Obama Attempts to Bolster Image as World Leader
MICHEL MARTIN, host:
I'm Michel Martin and this is Tell Me More from NPR News. Just ahead, author E Lynn Harris joins us to talk about his latest work. We'll learn what's been keeping fitness buff Richard Simmons on the move. That's in just a few minutes.
But first, Democratic presidential candidate Barack Obama began his much anticipated trip to the Middle East in Europe over the weekend. His first stop was Afghanistan where he met with U.S. troops, as well as Afghanistan's President Hamid Karzai. Obama said if elected, his administration would pursue the war on terror with vigor. Today he makes his second on-the-ground inspection of Iraq to gauge the progress of the war he has always opposed.
Here to talk more about the trip are NPR media correspondent David Folkenflik and Rami Khouri, director of the Issam Fares Institute for Public Policy and International Affairs at the American University of Beirut. Welcome to you both. Thank you for stopping in.
Mr. RAMI KHOURI (Director, Issam Fares Institute for Public Policy and International Affairs, American University of Beirut; Editor-at-large, Daily Star, Lebanon): Thank you. Glad to be here.
DAVID FOLKENFLIK: Great to join you.
MARTIN: Rami, I'm going to start with you. In U.S the trip is being seen mainly through the lens of presidential politics, as a way to burnish Obama's foreign policy credentials. But how is it being covered overseas, particularly in the papers and media outlets in the region?
Mr. KHOURI: I think there are several aspects to this. First of all, there isn't one single focus or tone. There is a great variety of views in the Middle East, particularly in relation to relations with the United States. Most people, I would say, in the Middle East, are skeptical of any major changes happening with the new American president. This is the consequence of 30, 40 years of watching American presidents come and go, especially on the Arab-Israeli issue, which has always been the big one.
Now you have Afghanistan, Iraq, other big issues in the region. People don't expect major policy changes but they do - many people who follow politics closely are actually quite intrigued and impressed by Obama. So there is a new element there which is the personality element, which is probably more interesting than the policy element.
MARTIN: David, speaking of the personality element, major network television anchors are on this trip. How should we interpret that?
FOLKENFLIK: Well, there are a couple of things going on, one of which is - this is, network executives argue with some reason, this is an opportunity for them to test Senator Obama. The one thing that polls show that he has consistently not fully sold the American electorate on is the question of can he lead in foreign affairs because after all, he's only held federal office for a few scant years. While many governors have been elected office, he's a relative newcomer on the national scene. And so this is an opportunity for him to meet with foreign leaders but also an opportunity for them to test him.
Network anchors, of course, any time they show up, it imbues an event or an experience with a greater profile, a greater degree of attention and scrutiny. It raises the stakes for him. It raises stakes for them, too. All three networks have acceded to, sort of, interviews on consecutive days with Obama while he is abroad. And you know, it would seem as though from the McCain camp, they would feel like, hey, they are being part of his choreographed effort to seem himself presidential in talking with a couple of people who analyzed the networks as well as going back and looking for myself.
It's really pretty unusual to cover. In fact, it's exceptional to cover a presidential candidate with this degree of pomp and circumstance. Carries, you know, a bit of a risk for Senator Obama. You know, if he flubs, if he misstates, if he uses the wrong name for a prime minister or president abroad, you know, it might be the sort of thing that an experienced policy hand would shrug off, but people would say, hey, he's too green. He's not up to the task.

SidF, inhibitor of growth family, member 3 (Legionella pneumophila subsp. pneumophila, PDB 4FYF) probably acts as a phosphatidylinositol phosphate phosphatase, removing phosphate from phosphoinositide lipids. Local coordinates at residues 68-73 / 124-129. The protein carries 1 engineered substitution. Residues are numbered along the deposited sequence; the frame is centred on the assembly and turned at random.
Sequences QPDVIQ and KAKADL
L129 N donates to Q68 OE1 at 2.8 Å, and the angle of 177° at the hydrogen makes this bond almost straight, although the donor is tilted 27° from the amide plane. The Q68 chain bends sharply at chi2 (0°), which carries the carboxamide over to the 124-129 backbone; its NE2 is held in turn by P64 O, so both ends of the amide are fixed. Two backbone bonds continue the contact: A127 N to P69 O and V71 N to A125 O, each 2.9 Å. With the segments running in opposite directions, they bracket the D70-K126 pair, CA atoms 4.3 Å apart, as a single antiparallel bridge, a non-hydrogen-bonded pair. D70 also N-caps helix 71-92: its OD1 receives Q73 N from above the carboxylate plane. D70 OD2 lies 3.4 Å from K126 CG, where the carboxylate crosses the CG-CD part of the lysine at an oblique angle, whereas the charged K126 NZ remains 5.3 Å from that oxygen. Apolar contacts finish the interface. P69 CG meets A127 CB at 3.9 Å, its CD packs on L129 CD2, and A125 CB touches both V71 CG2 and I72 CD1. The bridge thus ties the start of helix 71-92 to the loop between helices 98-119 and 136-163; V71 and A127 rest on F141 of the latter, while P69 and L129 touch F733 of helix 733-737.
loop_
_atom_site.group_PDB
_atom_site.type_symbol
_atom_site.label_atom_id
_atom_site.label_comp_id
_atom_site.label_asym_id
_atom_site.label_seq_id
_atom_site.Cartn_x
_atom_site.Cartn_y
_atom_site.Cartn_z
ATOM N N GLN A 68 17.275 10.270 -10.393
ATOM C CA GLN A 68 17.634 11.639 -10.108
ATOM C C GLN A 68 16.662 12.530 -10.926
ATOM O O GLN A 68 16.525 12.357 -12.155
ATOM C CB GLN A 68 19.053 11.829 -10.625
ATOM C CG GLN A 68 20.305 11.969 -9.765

MARTIN: Which is what happened to John McCain when he was overseas. He misspoke and got confused about the name of the two major religious groups in Islam and kind of switched their political affiliations. But that was a story but it wasn't a major story. You're saying there's a kind of a megaphone affect here that if there is error...
FOLKENFLIK: Well, there's a megaphone affect because the anchors are there with him, and they will themselves tend to a bit overcover what's happening in his trip simply because their newscasts will be done from abroad from the likes of his trip themselves. The other thing is for Senator McCain, and you can say this is right for the media to do or wrong for the media to do, but it fits into a pre-existing narrative.
For Senator McCain it is seen as, oh, is he a little old? Now I'm not saying that's fair. I'm just saying that's the way in which those comments played out. Not is he untested on foreign affairs. People have heard Senator McCain talk about foreign affairs, about national security issues for years, for decades. So people don't really have that as a question mark in the back of their minds.
MARTIN: If you are just joining us, you're listening to Tell Me More from NPR News. I'm speaking with NPR's David Folkenflik and and Rami Khouri, editor-at-large of The Daily Star newspaper in Beirut about Senator Obama's Middle Eastern tour.
Rami, the headlines so far, one is that from Afghanistan, Obama chided President Karzai for not doing more to build confidence in his government and then the interview with Iraqi prime minister Nuri al-Maliki with Der Spiegel. Talk to me about both of those, if you would. First of all, are his comments about - too kamikaze? How are they being interpreted? Is that being, kind of, as American politics or is that being viewed as disrespectful in some way to chide a political leader on his own turf?
Mr. KHOURI: You know, most people in the Middle East, the average citizen doesn't follow these things in great detail but there is a small segment of people who follow these things intensely who are interested in public affairs and American politics. And you have rather different perspectives.